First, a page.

PR Council president Kathy Cripps, answering those who believe the PR industry needs a new name, says Council research indicates otherwise.
Said Cripps: “Whether a firm is helping clients to create dialogue in social communities, engendering trust with their audiences, or moving people to action, it’s PR, and it’s never been more relevant.
“The research conducted for the PR Council’s repositioning helped solidify this opinion: in interviews with CCOs, CMOs, we heard that PR/public relations is a differentiator.
“In a highly competitive marketplace, with the lines blurring, a differentiator is not something to walk away from. In addition, in a recent Council member survey, 100% of respondents believe their work is `guided by the principles of public relations.’ As the trade association, we want to build on our heritage which means putting PR front and center.”
Bates Lauds PRC’s Stand
Don Bates, senior consultant and business and writing instructor, New York University’s School of Professional Studies, said he is “delighted that the Council stuck with PR.”
Said Bates: “Let the evolution everyone is talking about take place in a larger, not narrower, construct. The Council can deal with new critical practice areas such as social media, marketing and digital communication in specialty sections or some other operational setup.
“Creating a new name is not going to change the reality of what goes on in PR, sales promotion, social media outreach, crisis communication, reputation management, etc., unless the idea is to destroy PR altogether and subsume the promotional elements under other, more insular management functions.
“A note to those who would kill PR: be careful what you wish for. You could end up extinct. Better to embrace all that is happening under the umbrella we know and understand, making social media a major focus of what we do.”
Use of “PR” Declines
Use of the term “PR” is declining in various quarters. Only eight of the current 103 Council members use it in their names, down from 13 a year ago.
Only six of the firms in the O’Dwyer “Top 50” use it and none in the top 15.
Only 160 or 11% of the 1,450 registrants at the 2014 conference of the PR Society in Washington, D.C. Oct. 11-14 used “PR” as part of their titles.
Using titles with “communications” somewhere in them were 386 or 26% of the registrants. The first 447 titles in 2014 included 79 with “communications” (17%) and only 28 with “PR” (6%).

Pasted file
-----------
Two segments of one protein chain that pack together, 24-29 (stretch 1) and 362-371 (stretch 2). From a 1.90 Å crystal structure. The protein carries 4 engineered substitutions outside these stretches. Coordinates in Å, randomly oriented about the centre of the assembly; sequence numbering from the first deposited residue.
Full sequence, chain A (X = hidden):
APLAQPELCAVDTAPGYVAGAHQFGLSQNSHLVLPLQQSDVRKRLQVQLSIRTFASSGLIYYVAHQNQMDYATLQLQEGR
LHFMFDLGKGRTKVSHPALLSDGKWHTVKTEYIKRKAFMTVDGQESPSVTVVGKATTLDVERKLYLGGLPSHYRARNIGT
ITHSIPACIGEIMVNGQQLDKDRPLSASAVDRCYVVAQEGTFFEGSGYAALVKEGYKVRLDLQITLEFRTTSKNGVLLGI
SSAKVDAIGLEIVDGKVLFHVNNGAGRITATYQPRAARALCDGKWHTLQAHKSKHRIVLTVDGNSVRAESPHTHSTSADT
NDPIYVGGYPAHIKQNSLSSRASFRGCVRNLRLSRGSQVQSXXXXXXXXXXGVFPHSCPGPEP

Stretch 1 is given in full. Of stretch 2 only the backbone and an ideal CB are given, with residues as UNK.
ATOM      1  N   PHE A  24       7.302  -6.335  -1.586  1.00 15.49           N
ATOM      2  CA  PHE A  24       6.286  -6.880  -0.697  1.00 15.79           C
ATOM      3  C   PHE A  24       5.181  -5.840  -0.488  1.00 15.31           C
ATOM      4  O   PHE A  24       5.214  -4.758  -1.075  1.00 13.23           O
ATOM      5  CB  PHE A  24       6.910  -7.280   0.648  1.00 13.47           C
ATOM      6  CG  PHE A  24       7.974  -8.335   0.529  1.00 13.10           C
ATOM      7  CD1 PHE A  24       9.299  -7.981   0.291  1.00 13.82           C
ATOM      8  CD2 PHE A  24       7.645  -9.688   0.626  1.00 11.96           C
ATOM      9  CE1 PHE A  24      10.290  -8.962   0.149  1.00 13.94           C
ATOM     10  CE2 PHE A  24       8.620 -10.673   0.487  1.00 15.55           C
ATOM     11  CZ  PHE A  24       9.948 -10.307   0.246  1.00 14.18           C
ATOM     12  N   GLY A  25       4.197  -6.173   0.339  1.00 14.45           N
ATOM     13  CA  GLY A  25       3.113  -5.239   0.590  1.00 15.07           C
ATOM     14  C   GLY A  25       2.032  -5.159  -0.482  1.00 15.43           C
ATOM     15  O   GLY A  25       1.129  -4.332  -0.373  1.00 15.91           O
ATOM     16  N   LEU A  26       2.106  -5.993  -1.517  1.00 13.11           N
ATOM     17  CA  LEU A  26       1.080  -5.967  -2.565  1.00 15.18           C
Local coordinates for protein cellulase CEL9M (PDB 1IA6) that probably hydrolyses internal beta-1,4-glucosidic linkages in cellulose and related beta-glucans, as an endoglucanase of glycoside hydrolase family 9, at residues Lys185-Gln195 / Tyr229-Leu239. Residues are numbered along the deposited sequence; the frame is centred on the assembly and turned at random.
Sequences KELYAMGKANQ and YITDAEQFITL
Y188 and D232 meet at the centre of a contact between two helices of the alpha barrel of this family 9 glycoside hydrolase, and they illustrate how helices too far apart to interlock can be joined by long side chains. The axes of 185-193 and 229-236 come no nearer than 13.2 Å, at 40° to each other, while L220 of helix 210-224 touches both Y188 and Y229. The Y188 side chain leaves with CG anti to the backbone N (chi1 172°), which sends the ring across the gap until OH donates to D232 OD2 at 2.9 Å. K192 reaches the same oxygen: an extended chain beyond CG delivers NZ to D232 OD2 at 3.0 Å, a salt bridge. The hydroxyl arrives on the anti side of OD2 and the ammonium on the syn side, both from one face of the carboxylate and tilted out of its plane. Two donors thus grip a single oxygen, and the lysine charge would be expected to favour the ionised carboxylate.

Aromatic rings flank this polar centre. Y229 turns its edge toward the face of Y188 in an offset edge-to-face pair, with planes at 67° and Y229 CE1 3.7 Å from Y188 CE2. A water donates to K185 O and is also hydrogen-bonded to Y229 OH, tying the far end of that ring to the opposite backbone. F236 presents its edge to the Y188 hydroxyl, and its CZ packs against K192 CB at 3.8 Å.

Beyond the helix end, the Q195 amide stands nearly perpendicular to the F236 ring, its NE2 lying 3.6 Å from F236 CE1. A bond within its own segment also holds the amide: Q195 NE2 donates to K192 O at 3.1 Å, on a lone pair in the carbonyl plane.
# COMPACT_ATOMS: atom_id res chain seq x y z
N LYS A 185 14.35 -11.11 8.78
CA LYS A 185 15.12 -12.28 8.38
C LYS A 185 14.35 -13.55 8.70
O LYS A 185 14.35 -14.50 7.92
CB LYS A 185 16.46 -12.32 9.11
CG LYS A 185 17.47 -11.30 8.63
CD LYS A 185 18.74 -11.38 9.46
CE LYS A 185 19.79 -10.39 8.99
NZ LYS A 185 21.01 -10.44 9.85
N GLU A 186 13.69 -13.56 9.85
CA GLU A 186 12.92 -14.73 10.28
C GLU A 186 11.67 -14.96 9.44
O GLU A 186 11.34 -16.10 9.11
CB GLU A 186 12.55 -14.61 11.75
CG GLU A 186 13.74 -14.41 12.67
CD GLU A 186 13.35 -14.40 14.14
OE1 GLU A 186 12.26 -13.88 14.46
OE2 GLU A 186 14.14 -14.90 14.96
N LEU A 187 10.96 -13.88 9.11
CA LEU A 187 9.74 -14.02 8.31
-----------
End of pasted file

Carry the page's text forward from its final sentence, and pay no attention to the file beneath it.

The first 430 names on the 2010 list included 74 with “communications” and 55 with “PR.” There was a significant drop in use of PR from 2010 to 2014.
The Society years ago stopped distributing the 25-30 page printed list of registrants to attendees. They need such a printed list so they can peruse it at leisure during their 3-4 days at the conference, looking for friends and possible new friends. The Society doesn’t mind printing and mailing 32,000 copies of 20 or 24-page Tactics each month.
Asked about this, a Society staffer said the printed registration list is outdated soon as it comes off the press. That’s the same argument the Society uses as justification for not having a printed directory of members. However, even if 1% of the listings are wrong, 99% are right.
Critics Press for Name Change
Some critics, including lawyer/PR professor Michael Parkinson, say there is no justification for calling PR a profession since it lacks government recognition or a disciplinary process.
Others say “PR” is too identified with opinion manipulation to survive. The industry’s trade associations promise transparency, openness, fairness in dealing with the public and media, and devotion to the highest ethical principles.
However, the PR Society since 2005 has provided the national list of Assembly delegates only to the delegates themselves. Although the Society once listed all 50+ staffers by name, duties and contact points, the website now lists only eight names. The single list of 110 chapter presidents was removed four years ago. Such a list can only be compiled only by going from chapter-to-chapter, a daunting task for any chapter president. This impedes interaction among and with the chapter presidents.
Transcripts and audiotapes of the Assembly have not been available since 2004. The printed members’ directory, one of the top benefits of membership, was discontinued after the 2005 edition without any discussion in the Assembly. Leaders and staff refuse to discuss a PDF version.
Critics Ready to Bury “PR”
Robert Phillips, longtime former U.K. Edelman executive, told of CPR and PRSA sticking with “PR,” said the organizations “are living in the past—like dinosaurs looking into the mirror and congratulating themselves on being beautiful dinosaurs.”
Phillips, who is authoring, “Trust Me, PR Is Dead,” says it is time for senior practitioners to face reality, as the Australians have done (referring to the essay by the Centre for Corporate PA, Melbourne, titled “PR Is Dead”).
“They are mostly too wound up with their own self-preservation,” says Phillips. “That’s why they are all sleepwalking over a cliff. They do not have the courage to see that there is another way.” His proposal is for “Public Leadership, accountable via Public Value.”